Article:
Earnings Season Poses Big Risk
Equity markets are back in positive territory on Wednesday, with Wall Street eyeing more than 1% gains on the open, as investors look past the oil price carnage of the last couple of days.
It’s been suggested that the oil price mayhem was responsible for equity market weakness at the start of the week, as the price of a barrel of WTI for May delivery plunged to minus $40 a barrel for the first time ever. There may be an element of truth to this, carnage in one market can often have knock-on effects elsewhere, I’m just not sure it was as responsible as is maybe believed.
The bounceback rally has been waning since the start of earnings season and last week didn’t give us much to be optimistic about in the coming weeks. Some things can be overlooked, others are harder to ignore. It was always going to be a challenging couple of weeks and I think we may have seen some profit taking regardless, although another excuse to do so never does that any harm.
The rally has clearly run into some momentum issues but who can blame it. More than 50% of the late February/early March losses were wiped out and yet most places aren’t open (and we have no idea when they will), we’re all still in lockdown and there’s still a huge degree of economic uncertainty.
I understand we are seeing promising signs in many countries as far as new cases and the death toll is concerned, thankfully, but we’re not out of the woods yet. I understand that the recent trend gives some cause for optimism and a little more clarity than existed before but that’s some rebound given what still lies ahead and what’s still unknown.
That’s why earnings season was probably a good opportunity for many to take a bit of cash off the table, sit back and get to grips with what businesses are saying. They may decide it’s not as bad as feared and hop back in, which is fine, but they may not like what they hear. The next couple of weeks will be very interesting indeed.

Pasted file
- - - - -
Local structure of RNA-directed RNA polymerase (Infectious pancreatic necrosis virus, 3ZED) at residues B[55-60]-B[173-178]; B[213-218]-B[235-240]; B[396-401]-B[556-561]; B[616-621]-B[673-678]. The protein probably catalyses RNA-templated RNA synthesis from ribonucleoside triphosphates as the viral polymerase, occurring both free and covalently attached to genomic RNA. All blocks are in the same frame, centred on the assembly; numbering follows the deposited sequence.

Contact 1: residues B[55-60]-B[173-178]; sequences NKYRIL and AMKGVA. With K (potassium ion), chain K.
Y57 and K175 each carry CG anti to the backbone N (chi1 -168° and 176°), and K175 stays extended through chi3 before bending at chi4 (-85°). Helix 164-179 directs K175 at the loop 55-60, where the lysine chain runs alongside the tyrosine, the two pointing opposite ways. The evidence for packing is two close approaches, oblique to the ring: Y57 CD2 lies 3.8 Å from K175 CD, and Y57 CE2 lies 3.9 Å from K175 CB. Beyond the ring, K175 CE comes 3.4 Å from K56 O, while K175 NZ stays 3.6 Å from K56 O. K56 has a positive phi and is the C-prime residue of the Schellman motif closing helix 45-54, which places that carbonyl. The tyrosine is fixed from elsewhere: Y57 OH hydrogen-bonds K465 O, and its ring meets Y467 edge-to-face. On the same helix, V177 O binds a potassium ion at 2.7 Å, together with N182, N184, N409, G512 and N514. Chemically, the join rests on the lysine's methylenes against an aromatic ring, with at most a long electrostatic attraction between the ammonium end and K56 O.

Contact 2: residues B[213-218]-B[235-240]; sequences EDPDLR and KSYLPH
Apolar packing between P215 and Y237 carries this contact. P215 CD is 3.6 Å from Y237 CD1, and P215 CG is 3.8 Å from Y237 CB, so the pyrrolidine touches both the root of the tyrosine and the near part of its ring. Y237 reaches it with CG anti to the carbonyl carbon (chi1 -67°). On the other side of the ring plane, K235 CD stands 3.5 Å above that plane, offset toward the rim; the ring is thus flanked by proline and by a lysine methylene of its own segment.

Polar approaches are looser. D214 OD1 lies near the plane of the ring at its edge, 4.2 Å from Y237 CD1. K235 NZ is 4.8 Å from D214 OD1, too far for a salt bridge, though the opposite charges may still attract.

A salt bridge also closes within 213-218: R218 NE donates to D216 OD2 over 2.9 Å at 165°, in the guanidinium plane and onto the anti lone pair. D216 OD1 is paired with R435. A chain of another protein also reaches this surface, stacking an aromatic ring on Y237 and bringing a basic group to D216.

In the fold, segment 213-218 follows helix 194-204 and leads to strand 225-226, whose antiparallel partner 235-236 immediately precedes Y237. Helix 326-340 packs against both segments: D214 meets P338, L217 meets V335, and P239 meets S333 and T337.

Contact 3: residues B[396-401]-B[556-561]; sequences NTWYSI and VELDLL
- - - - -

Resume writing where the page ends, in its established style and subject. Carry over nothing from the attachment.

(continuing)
Drastic times call for drastic measures
What we’re seeing in oil markets is nothing short of remarkable, a word I’ve rarely used in my life but has bordered on overused this year. The May contract is no longer trading which means all the attention is on June, which is currently trading at a rather flattering $11. As I said, remarkable.
Something drastic will need to change over the next couple of weeks to avoid the same fate and panic in the June contract that we saw in May. Some traders may already have escaped the drama and decided its not worth it, others may view it differently. A call between OPEC and its allies didn’t yield much this week, with the next meeting scheduled to take place in June, although in this virtual world what’s to stop further discussions happening before then.
The previously agreed cuts aren’t even due to kick in until 1 May, something that could have been changed at the meeting but wasn’t, for some reason. Perhaps US output declines will offer some stability but that will take time and a more drastic announcement may be needed first. I’m just not sure where that will come from as every rational idea seems to have its opposition. The wild ride looks set to continue, then.
Gold rebound unconvincing
Gold is bouncing back a little today, its bizarre risk correlation holding strong in these strange times. There were some suggestions that gold fell victim to margin calls again this week, as oil did what oil now does, which could be one to watch out for in the coming days and weeks. We saw what happened when stock markets behaved similarly.
It bounced off $1,660 yesterday and has since rebounded back to $1,700 where it’s now running into a little trouble. The near-term outlook still doesn’t look great for gold so this bounce may be short-lived, although longer term I still firmly believe the opposite to be true.
Gold Daily Chart
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Bitcoin sitting this one out
Who’d have thought that in 2020, we’d be talking about stocks, bonds and commodities in terms of outrageous volatility and bitcoin wouldn’t even be in the conversation. What incredible times we live in. Instead, the cryptocurrency is trapped between support and resistance – $6,500 and $7,500, respectively – and showing little sign of breaking free. It’s like the space has decided this isn’t its battle. No, thank you. Strange, strange times.
For a look at all of today’s economic events, check out our economic calendar.